decries capital punishment
death penalty is a military solution to a social problem, says
Sister Helen Prejean, author of Dead Man Walking and one of the
country's foremost anti-death penalty activists.
target the enemy, you dehumanize the enemy, and you kill the enemy,"
she told an audience of approximately 200 in a Jan. 27 talk in
the Wilson Hall auditorium. "When we do that as a whole society,
what happens to us?"
an engaging and folksy manner, and with a honey-sweet Louisiana
drawl, Prejean described her journey from a self-described child
of privilege to Catholic nun to social activist and champion of
later addressed a larger audience at the Charlottesville Performing
all about putting your boat in a current," she said. "It's
like Woody Allen said: 90 percent of life is showing up."
own family's resources made everything possible for her, she said,
but also kept her from seeing the pain and struggle of poverty.
Even when she chose the life of a nun, joining the Sisters of
St. Joseph of Medaille in 1957, she remained sheltered. "My
ministry always took me into the suburbs," she said. "I
wasn't connected to poor people. Š I didn't get it about justice."
turning point, she said, was when she attended a talk given by
another nun, who stressed that those who have, have a duty to
share with the have-nots. "She said that Jesus preached good news
to the poor, and that integral to the good news that Jesus preached
is that they would be poor no longer.
you read the Gospels carefully, they are radical documents."
Prejean moved in 1981 into New Orleans' notorious St. Thomas housing
projects, an experience she described as being "like a boot
camp for me. Š It was like I'd gone to another country."
Drug dealing was commonplace, police brutality was accepted, and
after the all-too-frequent gunshots echoed through the complex,
mothers would all poke their heads out from behind their doors
to see if it was their children who had been shot this time. She
found that being a nun meant "more than just walking around,
being kind to people."
It was during that time that Prejean first began corresponding
with Patrick Sonnier, an inmate on Louisiana's death row. She
came to believe that the lives of the poor, and particularly those
of poor blacks, were not valued as highly by society as those
of the economically privileged, and found that the criminal justice
system embodied that attitude. She became Sonnier's spiritual
adviser, and has called his execution "a second baptism."
The moving book she wrote about the experience was nominated for
a Pulitzer Prize and made into an Oscar-winning movie starring
Susan Sarandon and Sean Penn.
conscious of Columbine because those were white kids in a white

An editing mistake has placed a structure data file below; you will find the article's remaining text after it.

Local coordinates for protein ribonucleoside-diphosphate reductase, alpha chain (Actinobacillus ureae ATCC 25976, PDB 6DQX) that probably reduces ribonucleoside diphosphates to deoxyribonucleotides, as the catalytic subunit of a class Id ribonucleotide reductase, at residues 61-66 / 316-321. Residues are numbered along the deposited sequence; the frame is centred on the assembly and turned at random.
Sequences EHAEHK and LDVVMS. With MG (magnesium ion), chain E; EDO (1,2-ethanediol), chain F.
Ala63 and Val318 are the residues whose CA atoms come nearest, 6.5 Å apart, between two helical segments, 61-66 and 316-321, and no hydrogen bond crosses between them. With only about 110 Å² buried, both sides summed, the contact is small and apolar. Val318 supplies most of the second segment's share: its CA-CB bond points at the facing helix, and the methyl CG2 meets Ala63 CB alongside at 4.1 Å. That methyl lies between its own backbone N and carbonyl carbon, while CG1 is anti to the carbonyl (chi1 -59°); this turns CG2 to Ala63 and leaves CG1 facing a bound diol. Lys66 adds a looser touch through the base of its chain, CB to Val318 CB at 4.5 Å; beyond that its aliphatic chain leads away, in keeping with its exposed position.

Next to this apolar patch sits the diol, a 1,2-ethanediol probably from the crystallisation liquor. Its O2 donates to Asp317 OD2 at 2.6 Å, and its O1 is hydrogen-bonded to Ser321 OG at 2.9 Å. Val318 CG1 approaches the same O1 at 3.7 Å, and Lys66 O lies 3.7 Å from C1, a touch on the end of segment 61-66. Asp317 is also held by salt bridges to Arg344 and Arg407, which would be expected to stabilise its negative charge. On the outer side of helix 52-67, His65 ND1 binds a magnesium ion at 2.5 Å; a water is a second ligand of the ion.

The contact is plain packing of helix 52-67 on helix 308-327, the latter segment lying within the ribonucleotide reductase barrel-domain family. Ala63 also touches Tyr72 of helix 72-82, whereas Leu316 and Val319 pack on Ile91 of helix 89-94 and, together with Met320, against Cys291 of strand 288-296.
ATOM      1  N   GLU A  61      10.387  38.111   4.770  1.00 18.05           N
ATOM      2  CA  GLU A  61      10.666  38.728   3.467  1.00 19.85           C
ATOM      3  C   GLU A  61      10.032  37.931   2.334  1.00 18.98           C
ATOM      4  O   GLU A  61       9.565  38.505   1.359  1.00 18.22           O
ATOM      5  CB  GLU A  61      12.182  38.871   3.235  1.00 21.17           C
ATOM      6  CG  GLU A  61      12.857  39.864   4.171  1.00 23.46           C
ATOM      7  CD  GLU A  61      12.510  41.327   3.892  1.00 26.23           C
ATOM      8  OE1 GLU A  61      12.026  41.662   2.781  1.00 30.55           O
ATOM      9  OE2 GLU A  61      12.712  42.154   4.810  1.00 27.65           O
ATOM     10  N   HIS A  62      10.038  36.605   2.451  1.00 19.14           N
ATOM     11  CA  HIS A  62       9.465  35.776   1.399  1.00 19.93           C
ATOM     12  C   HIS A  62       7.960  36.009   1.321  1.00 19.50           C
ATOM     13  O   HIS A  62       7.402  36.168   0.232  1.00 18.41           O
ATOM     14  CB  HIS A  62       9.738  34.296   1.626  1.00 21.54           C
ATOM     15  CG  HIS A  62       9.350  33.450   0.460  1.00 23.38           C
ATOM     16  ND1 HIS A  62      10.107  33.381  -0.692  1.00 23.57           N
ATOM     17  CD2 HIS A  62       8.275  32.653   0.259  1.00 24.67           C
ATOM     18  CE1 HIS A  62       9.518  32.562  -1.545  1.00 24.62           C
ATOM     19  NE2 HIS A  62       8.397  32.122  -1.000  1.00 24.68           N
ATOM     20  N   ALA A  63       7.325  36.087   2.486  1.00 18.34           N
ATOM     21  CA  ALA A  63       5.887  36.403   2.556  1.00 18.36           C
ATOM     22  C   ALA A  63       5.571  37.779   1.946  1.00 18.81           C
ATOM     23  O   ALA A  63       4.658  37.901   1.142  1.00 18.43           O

school. How many drive-by shootings have there been since then?"
she said bluntly, then described a Louisiana case in which four
white teens dragged a young black girl into the woods and raped
and killed her. None of the four received the death penalty; two
did not receive life sentences.
is typical, she said, declaring that eight of every 10 people
on death row today were convicted of killing a white person.
also took issue with the argument that the death penalty deters
crime. She noted that the 38 states that have the death penalty
have roughly twice the homicide rate of the 12 that don't. "The
people who do the thinking aren't the people who do the killing,"
admits that when she first began to question the death penalty,
she had difficulty facing the families of the murder victims.
She acknowledges that most of the condemned committed horrific
crimes, and the victims' families have real pain that must be
acknowledged. Toward that end, she founded a support group for
victims' families. "Do you know what I found out? They're
alone, too," she said.
and relatives don't know how to comfort them, while prosecutors
fuel animosity toward the killers. Prejean recalled one family
that came out against the death penalty for the killer of their
child; friends questioned whether they loved her or not.
overlooked, Prejean said, is the family of the executed inmate
-- "another mother weeping for her child. Who's going to
comfort her? When we do the death penalty, we multiply the victims'
families." Plus, the parents of the condemned face an "added
stigma" of having produced a killer.
also took on those who use the Bible to justify execution. While
Mosaic law from the Old Testament specifies death for murderers,
it also lists 36 other capital offenses, many of which in our
society are now misdemeanors. Though some still quote the Old
Testament passages in support of capital punishment, no one seriously
argues for executing livestock thieves or adulterers, she said.
"You can be selective when you quote the Bible."
she argued that execution is cruel and unusual punishment, far
from the seemingly clean and sterile "lethal injection"
administered under medical supervision. Living under a death sentence
for 10 or 15 years is agonizing, she said. "The reason you
can't take torture out of the death penalty is that you can't
take consciousness out of human beings. Human beings imagine death,
anticipate death and die a thousand deaths before their time has
"Who can say that's not torture?"